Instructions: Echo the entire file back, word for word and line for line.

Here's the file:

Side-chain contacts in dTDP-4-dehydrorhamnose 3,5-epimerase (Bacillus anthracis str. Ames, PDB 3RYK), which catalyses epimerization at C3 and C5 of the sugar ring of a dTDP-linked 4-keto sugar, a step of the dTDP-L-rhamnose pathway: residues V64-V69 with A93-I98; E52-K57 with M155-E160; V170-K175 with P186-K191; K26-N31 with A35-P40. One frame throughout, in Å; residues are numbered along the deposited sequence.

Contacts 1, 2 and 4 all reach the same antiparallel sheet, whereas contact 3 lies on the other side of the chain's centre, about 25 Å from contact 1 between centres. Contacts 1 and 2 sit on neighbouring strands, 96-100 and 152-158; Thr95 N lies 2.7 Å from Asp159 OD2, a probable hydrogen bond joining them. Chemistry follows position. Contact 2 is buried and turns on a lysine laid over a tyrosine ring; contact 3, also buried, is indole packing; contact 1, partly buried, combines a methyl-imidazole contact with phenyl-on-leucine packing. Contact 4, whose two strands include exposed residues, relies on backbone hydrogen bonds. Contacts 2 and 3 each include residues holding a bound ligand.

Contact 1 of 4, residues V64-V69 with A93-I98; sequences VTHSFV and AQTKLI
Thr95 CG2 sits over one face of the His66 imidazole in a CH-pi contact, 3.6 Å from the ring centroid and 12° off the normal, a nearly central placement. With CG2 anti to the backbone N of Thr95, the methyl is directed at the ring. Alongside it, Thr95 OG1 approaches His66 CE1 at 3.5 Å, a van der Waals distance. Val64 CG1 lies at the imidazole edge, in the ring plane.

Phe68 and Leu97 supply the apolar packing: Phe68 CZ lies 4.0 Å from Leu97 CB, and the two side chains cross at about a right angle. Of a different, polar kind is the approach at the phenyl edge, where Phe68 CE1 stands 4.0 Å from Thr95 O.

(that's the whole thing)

Side-chain contacts in dTDP-4-dehydrorhamnose 3,5-epimerase (Bacillus anthracis str. Ames, PDB 3RYK), which catalyses epimerization at C3 and C5 of the sugar ring of a dTDP-linked 4-keto sugar, a step of the dTDP-L-rhamnose pathway: residues V64-V69 with A93-I98; E52-K57 with M155-E160; V170-K175 with P186-K191; K26-N31 with A35-P40. One frame throughout, in Å; residues are numbered along the deposited sequence.

Contacts 1, 2 and 4 all reach the same antiparallel sheet, whereas contact 3 lies on the other side of the chain's centre, about 25 Å from contact 1 between centres. Contacts 1 and 2 sit on neighbouring strands, 96-100 and 152-158; Thr95 N lies 2.7 Å from Asp159 OD2, a probable hydrogen bond joining them. Chemistry follows position. Contact 2 is buried and turns on a lysine laid over a tyrosine ring; contact 3, also buried, is indole packing; contact 1, partly buried, combines a methyl-imidazole contact with phenyl-on-leucine packing. Contact 4, whose two strands include exposed residues, relies on backbone hydrogen bonds. Contacts 2 and 3 each include residues holding a bound ligand.

Contact 1 of 4, residues V64-V69 with A93-I98; sequences VTHSFV and AQTKLI
Thr95 CG2 sits over one face of the His66 imidazole in a CH-pi contact, 3.6 Å from the ring centroid and 12° off the normal, a nearly central placement. With CG2 anti to the backbone N of Thr95, the methyl is directed at the ring. Alongside it, Thr95 OG1 approaches His66 CE1 at 3.5 Å, a van der Waals distance. Val64 CG1 lies at the imidazole edge, in the ring plane.

Phe68 and Leu97 supply the apolar packing: Phe68 CZ lies 4.0 Å from Leu97 CB, and the two side chains cross at about a right angle. Of a different, polar kind is the approach at the phenyl edge, where Phe68 CE1 stands 4.0 Å from Thr95 O.